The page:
Tuesday, September 21, 2010

The Prodigal Son and Stages of Faith

Great doubt: Great enlightenment
Little doubt: Little enlightenment
No doubt: No enlightenment
  — Zen Maxim

From the stained-glass window of a church in Charleston, South Carolina: The father greets his younger son upon his return home.
The Book of Luke, chapter 15, with its three parables, concluding with the Parable of The Prodigal Son, is surely the most preached-about chapter in the Bible at the Union Gospel Mission.

This is understandable since the prodigal son in the story easily serves as a representation of the typical congregant at the mission: someone who has left, or lost, his life to a period of waste and self indulgence.

In the middle of the story, the son reaches his nadir. All the money has been spent and he is left in a terrible job and is destitute. He has an epiphany: I can go back to my father, not as his son (since I am shamed and sinful), but as one of his humble servants.1

The story concludes with the son returning home, his father being overjoyed, and a great party in celebration of the return being thrown. What more clarion message could there be that God wants the lost, the sinner, to repent and be saved?

Stages of Faith relating to the Mission

The effort by the evening preachers at the mission, whether they are directly aware of it or not, is to gain commitment from congregants to have a synthetic/conventional faith.

Synthetic/Conventional Faith is Stage Three in James Fowler's system recognizing stops along the path of faith. It is described, in part, thus, at the Integral+Life website:

One of the hallmarks of this stage is that it tends to compose its images of God as extensions of interpersonal relationships. God is often experienced as Friend, Companion, and Personal Reality, in relationship to which I'm known deeply and valued. I think the true religious hunger of adolescence is to have a God who knows me and values me deeply, and can be a kind of guarantor of my identity and worth in a world where I'm struggling to find who I can be.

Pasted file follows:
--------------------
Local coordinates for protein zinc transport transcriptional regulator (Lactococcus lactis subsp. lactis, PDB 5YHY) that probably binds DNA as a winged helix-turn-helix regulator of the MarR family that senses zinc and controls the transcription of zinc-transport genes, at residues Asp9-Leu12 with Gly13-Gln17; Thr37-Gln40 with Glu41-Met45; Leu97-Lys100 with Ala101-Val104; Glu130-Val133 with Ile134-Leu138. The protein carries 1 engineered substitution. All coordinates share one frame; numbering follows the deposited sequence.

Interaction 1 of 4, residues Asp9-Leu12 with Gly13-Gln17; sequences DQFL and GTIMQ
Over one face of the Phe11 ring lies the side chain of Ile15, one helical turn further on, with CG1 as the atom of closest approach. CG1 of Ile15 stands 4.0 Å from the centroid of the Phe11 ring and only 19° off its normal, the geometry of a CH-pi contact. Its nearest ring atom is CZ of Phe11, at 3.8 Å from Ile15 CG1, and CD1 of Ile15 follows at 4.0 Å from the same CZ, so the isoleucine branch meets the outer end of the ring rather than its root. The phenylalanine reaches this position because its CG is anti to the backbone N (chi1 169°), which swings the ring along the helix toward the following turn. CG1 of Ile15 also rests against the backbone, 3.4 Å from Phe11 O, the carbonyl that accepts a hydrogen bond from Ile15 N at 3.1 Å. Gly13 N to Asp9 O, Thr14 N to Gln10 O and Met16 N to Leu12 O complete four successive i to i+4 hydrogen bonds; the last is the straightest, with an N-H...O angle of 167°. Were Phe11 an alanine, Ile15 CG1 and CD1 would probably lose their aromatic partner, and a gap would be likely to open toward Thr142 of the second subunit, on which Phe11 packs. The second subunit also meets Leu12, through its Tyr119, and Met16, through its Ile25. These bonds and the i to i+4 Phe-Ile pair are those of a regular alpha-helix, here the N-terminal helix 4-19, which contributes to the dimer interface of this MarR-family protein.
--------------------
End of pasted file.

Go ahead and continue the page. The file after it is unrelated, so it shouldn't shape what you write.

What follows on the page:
Don’t read too much meaning in the mention of adolescents in the paragraph above. Conventional Faith can be achieved by teenagers, but is also the depth of faith experienced by, perhaps, the majority of adults.

I have often written that I am frustrated that our love of God and others is much less discussed than God or Jesus’s love of us by preachers coming to the mission to speak to the “guests.” I now understand this overwhelming focus on ‘us being loved’ as a function of establishing conventional, basic faith in the hearts of the congregants.

In a way, like adolescents but different, the addicted men who come to the mission are struggling to find out who they can be.

I don’t know much about what goes on with the guys who enter the mission’s Rehab program, but I believe it serves to move men from foundational Conventional faith to Stage Four, Individuative-Reflective Faith.

Stage Four is described, in part, thus at the Integral+Life website:

Stage Four … is a time in which the person is pushed out of, or steps out of, the circle of interpersonal relationships that have sustained his life to that point. Now comes the burden of reflecting upon the self as separate from the groups and the shared world that defines one's life

Stage Four is concerned about boundaries: where I stop and you begin; where the group that I can belong to with conviction and authenticity ends and other groups begin. It's very much concerned about authenticity and a fit between the self I feel myself to be in a group and the ideological commitments that I'm attached to.
In the Rehad program, the guys are encouraged to fully leave their former lives — of being angry or being addicted to substances, gambling or sex or being lawbreakers — and the people they associated with in that former life, to become wholesome Christians who are authentic and joyous in a new, profoundly-different life.